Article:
Next time you resample your bread, I want you to focus on the sourness intensity. Take approximately the same sized sample piece as before, and chew it as you did earlier. Here's a scale for your reference, with some food benchmarks:
Very Low Sourness Intensity
Low Sourness Intensity
Moderate Sourness Intensity
High Sourness Intensity
Very High Sourness Intensity
Ketchup and Mustard
Lemon Justice and Vinegar
My own sample is fairly sour. I would rank it dead center in the high section.
Now, there's a concept of umbrella words, like "sour." It can encompass any number of other words. It's a base note. To use a musical analogy, it's a bass note, like a middle C, that then you can play the E and the G on top, and you can create a chord with a different sound, with different flavors, with different colors. A C major chord sounds quite different from a C minor, but it still is based on the base note of a C.
Now, how that relates to food: let's look at a strawberry. If you take a fresh strawberry, the notes you might get out of it are a very low kind of chlorophyll note.
You'll get a little bit of perfume, and maybe a floral note out of it. And there'll be a sweetness and a sourness that kind of vie with one another, depending on how ripe the strawberry is. And maybe the sides of your tongue puckered a little bit while you were thinking of that, and that's the astringency that's part of that.
So lots of foods come in strawberry, but they don't all have the same set of notes. Strawberry ice cream can have a perfumed note in it. A power bar has a dried strawberry character. In fruit leather, there might be a jammy, cooked kind of character. And in a pink breakfast cereal, I think you're going to get a candied note. They're all strawberry, but they all have different characters.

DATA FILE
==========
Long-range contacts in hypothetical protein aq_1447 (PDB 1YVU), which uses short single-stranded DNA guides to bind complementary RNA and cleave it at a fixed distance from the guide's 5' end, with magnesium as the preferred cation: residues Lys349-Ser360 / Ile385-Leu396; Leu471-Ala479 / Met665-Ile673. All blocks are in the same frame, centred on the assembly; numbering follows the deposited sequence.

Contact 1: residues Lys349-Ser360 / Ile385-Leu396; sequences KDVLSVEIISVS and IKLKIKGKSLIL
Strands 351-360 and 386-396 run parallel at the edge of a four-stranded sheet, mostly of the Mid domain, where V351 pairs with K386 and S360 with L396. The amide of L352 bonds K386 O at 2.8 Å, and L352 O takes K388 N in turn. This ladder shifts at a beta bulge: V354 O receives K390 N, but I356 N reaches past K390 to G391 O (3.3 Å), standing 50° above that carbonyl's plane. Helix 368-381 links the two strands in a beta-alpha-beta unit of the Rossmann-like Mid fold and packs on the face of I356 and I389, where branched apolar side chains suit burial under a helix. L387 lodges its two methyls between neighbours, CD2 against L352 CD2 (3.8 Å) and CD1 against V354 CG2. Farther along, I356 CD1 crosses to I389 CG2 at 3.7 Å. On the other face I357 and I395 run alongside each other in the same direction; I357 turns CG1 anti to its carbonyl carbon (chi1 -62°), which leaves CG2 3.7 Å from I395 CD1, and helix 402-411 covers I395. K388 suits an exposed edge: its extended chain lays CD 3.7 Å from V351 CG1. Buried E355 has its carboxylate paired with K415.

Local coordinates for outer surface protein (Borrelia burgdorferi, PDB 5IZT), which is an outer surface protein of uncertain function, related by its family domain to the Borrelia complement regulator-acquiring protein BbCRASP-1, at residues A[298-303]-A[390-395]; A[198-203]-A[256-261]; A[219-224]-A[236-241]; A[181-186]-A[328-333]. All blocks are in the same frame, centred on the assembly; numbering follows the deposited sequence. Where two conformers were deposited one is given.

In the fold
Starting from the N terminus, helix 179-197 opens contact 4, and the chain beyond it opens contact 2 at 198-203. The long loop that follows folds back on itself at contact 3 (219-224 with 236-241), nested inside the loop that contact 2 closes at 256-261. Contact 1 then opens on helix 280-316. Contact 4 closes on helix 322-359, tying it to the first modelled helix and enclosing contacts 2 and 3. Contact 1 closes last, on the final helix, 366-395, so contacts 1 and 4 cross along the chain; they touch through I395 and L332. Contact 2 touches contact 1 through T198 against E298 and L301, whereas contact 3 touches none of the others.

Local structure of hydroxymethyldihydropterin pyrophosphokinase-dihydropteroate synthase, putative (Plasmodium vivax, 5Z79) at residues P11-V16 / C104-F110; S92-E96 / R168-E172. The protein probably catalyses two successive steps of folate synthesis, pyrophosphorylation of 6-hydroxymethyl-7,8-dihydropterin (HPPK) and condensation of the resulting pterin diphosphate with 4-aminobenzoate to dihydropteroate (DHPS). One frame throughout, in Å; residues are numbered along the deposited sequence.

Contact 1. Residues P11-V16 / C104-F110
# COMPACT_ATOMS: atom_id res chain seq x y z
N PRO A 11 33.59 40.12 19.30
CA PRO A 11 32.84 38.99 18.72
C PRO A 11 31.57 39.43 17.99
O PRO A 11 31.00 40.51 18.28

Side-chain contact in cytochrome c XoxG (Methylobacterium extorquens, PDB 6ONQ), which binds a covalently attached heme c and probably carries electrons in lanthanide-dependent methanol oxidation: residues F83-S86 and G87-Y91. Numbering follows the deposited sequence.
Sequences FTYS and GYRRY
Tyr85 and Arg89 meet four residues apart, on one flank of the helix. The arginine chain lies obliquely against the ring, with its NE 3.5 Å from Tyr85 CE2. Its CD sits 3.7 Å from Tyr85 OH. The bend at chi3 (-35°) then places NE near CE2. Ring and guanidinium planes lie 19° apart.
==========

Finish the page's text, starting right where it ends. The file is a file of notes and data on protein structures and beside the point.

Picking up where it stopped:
So, now, why is this relevant? Well, in your readings on sourdough, you may have come across the terms "lactic acid" and "acetic acid." Now, these are chemical compounds. They're measurable on spectrometers, and they are side effects of the fermentation process. But they don't do very much of eliciting flavor memories in the people you're talking to. So what we want to do is create some sort of way of dealing with these, and that is where the idea of character comes in.
In my research with the Master Tasters, every bread I gave them, they were able to say: Yes, this is sour, but this is sour like a green, or This is sour like, oh, Greek yogurt, but with honey. And that's how precise these tasters are.
I want to repeat the sourness test again. When you try it, remember to chew with your mouth open, exhaling through your nose. See what character the sourness of your bread has for you.
Now, in my sample of Dr. McKenney's sourdough, I experienced Granny Smith apples, yellow grapefruit, and just the smallest hint of butter. I would characterize my sourness as being fairly fruity.
Let's move on to the crust flavors. When we evaluate crust flavors, we have to come to grips, first, with bitterness. Bitterness receptors are everywhere on our palates. They're in the roof of our mouth, down our esophagus, as I said previously. But young tasters tend to focus mostly on the back of their throat, or the roof of their mouth, just above that. Some bitter foods are unsweetened chocolate, coffee, vodka, spinach.
Very Low Bitterness Intensity
Low Bitterness Intensity
Moderate Bitterness Intensity
High Bitterness Intensity
Very High Bitterness Intensity
Raw Peanut and Milk Chocolate
Unsweetened Chocolate and Guinness Stout